A transparent, ethical person with previous superintendent experience and a strong background in working with special education students topped the list of desires in a new school superintendent at a community feedback meeting Wednesday.

That community meeting drew only two people—both with a strong focus on special education and a strongly negative view of how retiring D21 Superintendent Candy Armstrong was handling it.

But the two of them gave a longer list of attributes they’d like to see in a new superintendent than some of the larger groups that an executive search firm representative met with earlier in the day.

In all, Dr. Nathan McCann, with McPherson & Jacobson, spoke to 47 people, ranging from students to staff to administrators to select community members and, finally, the evening meeting to hear from the public. Group size ranged from two people up to 10.

Another day of community feedback meetings is set for next Wednesday, Nov. 13. The meeting is open to the public runs from 5:30-7 p.m. at the Mid-Columbia Senior Center.

People can also go online and fill in a survey, which can be found on the district’s website at nwasco.k12.or.us under “announcements and latest headlines.” The survey is in Spanish and English, and asks four questions: what are the good things about the community; what are the good things about the district; what issues should a new superintendent be aware of; and what skills, qualities or characteristics do you want in a new superintendent? The survey is available through Nov. 18.

Armstrong retires next June. Her replacement will be hired by next spring. The community feedback is used to help the executive search firm alert candidates to what the community is looking for in a superintendent.

McCann makes a point of not getting the names of people providing feedback and the two at the community meeting did not offer their names to the Chronicle. District officials and school board members were specifically told to stay away from the community feedback meeting. The only district representative in the room was an interpreter who was on hand in case she was needed.

He said having just two people at such a meeting was not entirely unexpected. He said a showing of up to eight people might have been ideal. He said in his work community feedback is coming more and more from online surveys.

McCann lauded the student feedback he heard earlier in the day. He met with select middle school and high school students. “These kids, both groups, were sensational, ridiculously good. They were articulate, sharp. I stole some lines from a girl at the high school. I was like, ‘Ohhh, that’s good.’”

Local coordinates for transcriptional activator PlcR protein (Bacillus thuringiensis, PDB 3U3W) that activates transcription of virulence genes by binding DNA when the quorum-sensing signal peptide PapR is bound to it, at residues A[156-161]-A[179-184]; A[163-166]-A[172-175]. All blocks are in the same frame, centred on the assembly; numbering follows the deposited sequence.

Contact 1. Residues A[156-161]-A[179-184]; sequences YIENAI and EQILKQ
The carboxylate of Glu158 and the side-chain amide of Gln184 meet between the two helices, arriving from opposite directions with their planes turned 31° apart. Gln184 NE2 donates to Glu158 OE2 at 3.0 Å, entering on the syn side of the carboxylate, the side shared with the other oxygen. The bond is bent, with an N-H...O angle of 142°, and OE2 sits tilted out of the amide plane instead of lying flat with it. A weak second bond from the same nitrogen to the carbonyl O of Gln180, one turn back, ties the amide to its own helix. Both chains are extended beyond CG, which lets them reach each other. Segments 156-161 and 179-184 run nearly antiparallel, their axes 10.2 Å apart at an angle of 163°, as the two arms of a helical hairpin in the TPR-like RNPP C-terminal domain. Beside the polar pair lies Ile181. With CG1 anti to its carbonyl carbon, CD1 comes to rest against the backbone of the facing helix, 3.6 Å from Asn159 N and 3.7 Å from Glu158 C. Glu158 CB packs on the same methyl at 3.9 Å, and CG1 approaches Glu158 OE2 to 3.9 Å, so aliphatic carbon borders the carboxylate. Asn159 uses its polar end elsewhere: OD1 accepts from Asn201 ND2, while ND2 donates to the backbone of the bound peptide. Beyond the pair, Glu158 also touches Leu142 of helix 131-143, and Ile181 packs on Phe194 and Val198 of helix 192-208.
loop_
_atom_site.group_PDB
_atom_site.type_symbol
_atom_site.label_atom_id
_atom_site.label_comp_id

In addition to a special education focus, those attending wanted a superintendent with a strong fiscal management background and an ability to work collaboratively with the community, and be a visible presence in the community and in school classrooms, including special education programs, and be a younger person willing to stay long-term in The Dalles.

They wanted a superintendent with experience with charter schools, since the district has two of them—Mosier Community School and Wahtonka Community School.

They wanted a superintendent who was not afraid to fire people if need be and one who was familiar not only with district policy but state and federal law.

They had a negative view of the district, one saying they had “nothing positive to say” about North Wasco County School District 21.

One woman said there was no open communication with the district and a lack of professional communication one would expect from anyone in local government. “You don’t feel like you can be a part of the school district if you can’t access the upper echelons.”

One woman said the district “does not have community trust right now… in general there’s no community sense of positive feeling or well being.”

One of the women wanted a superintendent who supported staff and recognized their value. “We have a lot of teacher turnover and I feel it’s because they don’t feel supported and they don’t feel valued.”

She wanted to have a superintendent who supported training and education for staff.

She also said she wanted the district to offer a drug and alcohol program at the high school.

McCann said he’d heard a lot of feedback about trust in his meetings throughout the day, and also about the condition of schools.

One of the women said she wanted a superintendent who went “line by line” through the budget and was aware when personnel made transfers between line items.

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